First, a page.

Have you gazed on naked grandeur where there’s nothing else to gaze on,
Set pieces and drop-curtain scenes galore,
Big mountains heaved to heaven, which the blinding sunsets blazon,
Black canyons where the rapids rip and roar?
Have you swept the visioned valley with the green stream streaking through it,
Searched the Vastness for a something you have lost?
Have you strung your soul to silence? Then for God’s sake go and do it;
Hear the challenge, learn the lesson, pay the cost.
Have you wandered in the wilderness, the sagebrush desolation,
The bunch-grass levels where the cattle graze?
Have you whistled bits of rag-time at the end of all creation,
And learned to know the desert’s little ways?
Have you camped upon the foothills, have you galloped o’er the ranges,
Have you roamed the arid sun-lands through and through?
Have you chummed up with the mesa? Do you know its moods and changes?
Then listen to the Wild — it’s calling you.
Have you known the Great White Silence, not a snow-gemmed twig aquiver?
(Eternal truths that shame our soothing lies.)
Have you broken trail on snowshoes? mushed your huskies up the river,
Dared the unknown, led the way, and clutched the prize?
Have you marked the map’s void spaces, mingled with the mongrel races,
Felt the savage strength of brute in every thew?
And though grim as hell the worst is, can you round it off with curses?
Then hearken to the Wild — it’s wanting you.
Have you suffered, starved and triumphed, groveled down, yet grasped at glory,
Grown bigger in the bigness of the whole?
“Done things” just for the doing, letting babblers tell the story,
Seeing through the nice veneer the naked soul?
Have you seen God in His splendors, heard the text that nature renders?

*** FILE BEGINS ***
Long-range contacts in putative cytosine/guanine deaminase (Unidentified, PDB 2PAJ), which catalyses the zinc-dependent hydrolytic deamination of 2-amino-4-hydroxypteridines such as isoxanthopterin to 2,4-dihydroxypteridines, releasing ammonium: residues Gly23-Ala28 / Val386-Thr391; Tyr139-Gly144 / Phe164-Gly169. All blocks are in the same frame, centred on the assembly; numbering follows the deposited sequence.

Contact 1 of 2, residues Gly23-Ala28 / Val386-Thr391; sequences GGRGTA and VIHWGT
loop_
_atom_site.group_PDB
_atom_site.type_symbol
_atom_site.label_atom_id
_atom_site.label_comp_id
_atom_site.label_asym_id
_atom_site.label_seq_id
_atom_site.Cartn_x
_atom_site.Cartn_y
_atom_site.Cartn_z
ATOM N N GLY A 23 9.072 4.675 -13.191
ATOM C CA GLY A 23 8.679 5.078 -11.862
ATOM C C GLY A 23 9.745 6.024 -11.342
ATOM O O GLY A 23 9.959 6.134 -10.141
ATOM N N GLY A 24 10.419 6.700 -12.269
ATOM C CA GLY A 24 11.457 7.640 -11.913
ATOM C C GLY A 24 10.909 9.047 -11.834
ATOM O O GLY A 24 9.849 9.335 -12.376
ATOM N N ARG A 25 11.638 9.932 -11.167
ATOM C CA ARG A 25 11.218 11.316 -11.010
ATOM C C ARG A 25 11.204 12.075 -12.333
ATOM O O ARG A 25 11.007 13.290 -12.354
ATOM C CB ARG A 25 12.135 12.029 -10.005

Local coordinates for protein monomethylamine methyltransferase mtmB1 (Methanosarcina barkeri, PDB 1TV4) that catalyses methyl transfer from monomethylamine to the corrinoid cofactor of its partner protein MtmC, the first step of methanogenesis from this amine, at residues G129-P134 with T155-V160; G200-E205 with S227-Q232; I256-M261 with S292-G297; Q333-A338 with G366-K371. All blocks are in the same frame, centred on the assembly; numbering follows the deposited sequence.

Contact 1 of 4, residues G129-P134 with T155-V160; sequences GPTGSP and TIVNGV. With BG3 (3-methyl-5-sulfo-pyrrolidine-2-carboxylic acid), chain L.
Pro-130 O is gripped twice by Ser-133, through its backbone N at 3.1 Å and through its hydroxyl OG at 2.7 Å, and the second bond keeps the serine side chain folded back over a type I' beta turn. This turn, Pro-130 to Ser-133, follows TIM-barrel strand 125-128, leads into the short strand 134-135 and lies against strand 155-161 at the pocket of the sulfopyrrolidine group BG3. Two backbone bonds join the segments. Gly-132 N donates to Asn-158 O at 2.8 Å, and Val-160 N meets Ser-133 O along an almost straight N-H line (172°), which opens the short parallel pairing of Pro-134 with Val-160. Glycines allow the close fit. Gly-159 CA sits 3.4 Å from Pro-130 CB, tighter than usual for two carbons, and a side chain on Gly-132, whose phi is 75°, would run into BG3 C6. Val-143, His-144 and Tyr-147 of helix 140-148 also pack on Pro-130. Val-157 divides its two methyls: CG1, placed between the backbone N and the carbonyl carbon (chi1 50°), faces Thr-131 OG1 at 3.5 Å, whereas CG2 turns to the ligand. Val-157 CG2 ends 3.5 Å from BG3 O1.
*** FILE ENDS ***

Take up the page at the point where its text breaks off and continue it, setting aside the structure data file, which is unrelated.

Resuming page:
(You’ll never hear it in the family pew.)
The simple things, the true things, the silent men who do things —
Then listen to the Wild — it’s calling you.
They have cradled you in custom, they have primed you with their preaching,
They have soaked you in convention through and through;
They have put you in a showcase; you’re a credit to their teaching —
But can’t you hear the Wild? — it’s calling you.
Let us probe the silent places, let us seek what luck betide us;
Let us journey to a lonely land I know.
There’s a whisper on the night-wind, there’s a star agleam to guide us,
And the Wild is calling, calling … let us go.
The funny thing about arguing that same-sex couples will damage the lives of the children they raise is that never once has a same-sex couple conceived a child by accident. Every single gay and lesbian couple who decided to have a child together must plan for it, often in great detail; whether this is a lesbian couple who need to find a sperm donor, a gay couple who must find a surrogate mother or either of these looking to go through the lengthy and often difficult process of adoption. Every single child brought into the home of a gay or lesbian couple is wanted.
Of course there’s more than one, but in this post I’m going to focus on a contradiction which speaks to me personally in everyday life. I’m not expecting this post to change the way you think or the way you practice your religion. I just think this little chink in the armor ought to be pointed out.
I was raised that the most basic principle of judaism is to love your neighbor like yourself. Do not do to another what you wouldn’t want done to you, and all the rest is commentary. That is how I practice my religion. By being open and accepting whenever possible, being slow to judge, giving out kindness. I believe those are the most meaningful ways for me to be a jew. And of course everyone is entitled to make that decision for themselves. But I think ואהבת לרעך כמוך is a very high priority.